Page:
Norrie Paton introduces this well-known pamphlet by J. R. Campbell, Robert Burns: The Democrat, which was first published in 1945, and has now been republished by the Communist Party of Britain. It is available above as a free downloadable pdf, with the permission of the CPB.
I was delighted to learn that Culture Matters intended to put a copy of Robert Burns - The Democrat, by J.R. Campbell, on the website. I was equally pleased to be offered the opportunity to write this introductory article for it. The original chapbook was first printed in 1945, and was followed by a reprinted edition in the bicentenary year of Burns’s birth, 1959. Both editions proved to be popular with the general public. It is hoped that many readers will take advantage of this latest version, and gain an insight into the views and opinions held by our National Bard on the subjects of politics and religion during his lifetime. He referred to them as: “two master subjects for your sayers of nothing”, and frequently found himself in trouble over his involvement in both.
By making such a forthright claim for Burns as a democrat (republican), in his chapbook’s title, J.R. Campbell was putting the onus on himself to deliver the proof in his text. Whilst I have no doubt that the vast majority of readers (myself included) were satisfied that he had successfully achieved his aim, some people would have remained unconvinced due to their own prejudiced opinions. To them Burns was seen as being, at heart, a good Briton, totally loyal to King and Country. Such people glibly dash off a quotation or two from his works to back their claim, and are either unaware that the poet was merely paying lip-service to an Establishment he had precious little time for, that was threatening to ruin him, or they were being deliberately deceitful to suit their own ends.
As J. R. Campbell showed beyond any reasonable doubt, in his chapter titled “Burns and the Witch Hunt”, the poet came under tremendous personal pressure when the Excise Board, on conducting an enquiry into his politics, warned him that he must be “silent and obedient”, in his future behaviour, if he wished to remain in their employment. His “most intimate friend”, as Burns styled Dr William Maxwell, had also been effectively silenced by the government. He had played an active role in the French Revolution, and was part of the guard who escorted King Louis to his execution. He had been named in the House of Commons by Edmund Burke concerning a consignment of daggers for the French revolutionaries. The London Sun, on the 8th October, 1792, ran an article with the headline “English Jacobins - Number 1 - Doctor Maxwell”. That Robert Burns, who allegedly sent four carronades to the French National Assembly, fully supported the Revolution has never been in serious doubt. As Robert Chambers, one of the best editors the poet ever had, explained:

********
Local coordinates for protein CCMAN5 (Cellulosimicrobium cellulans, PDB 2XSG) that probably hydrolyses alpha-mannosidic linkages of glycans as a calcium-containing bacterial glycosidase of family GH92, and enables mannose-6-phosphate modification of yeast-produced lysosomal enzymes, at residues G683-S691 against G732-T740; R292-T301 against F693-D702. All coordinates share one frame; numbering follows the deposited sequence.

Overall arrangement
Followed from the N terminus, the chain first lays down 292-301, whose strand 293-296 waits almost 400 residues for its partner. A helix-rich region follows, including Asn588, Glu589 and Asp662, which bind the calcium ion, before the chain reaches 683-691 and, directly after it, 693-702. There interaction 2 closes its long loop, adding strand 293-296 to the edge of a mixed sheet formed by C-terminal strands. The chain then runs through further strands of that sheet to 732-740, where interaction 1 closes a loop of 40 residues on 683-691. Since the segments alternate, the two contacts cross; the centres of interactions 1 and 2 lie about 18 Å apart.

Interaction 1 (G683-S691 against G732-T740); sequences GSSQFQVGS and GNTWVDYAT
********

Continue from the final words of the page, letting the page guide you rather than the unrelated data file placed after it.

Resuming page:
So “Scots Wha Hae” was, to some extent, inspired by the French in beating back the enemies of their republic.... The association of ideas came naturally enough to a Scottish patriot of Jacobite leanings. The English Ministers who had declared war on the French Republicans, and so ruined the still struggling Scottish commerce, became in his imagination the ancient enemies of the old-time allies France and Scotland. Under cover of a fourteenth century battle-song he was really liberating his soul against the Tory tyranny that was opposing liberty at home and abroad, and, moreover, striking at his own fireside.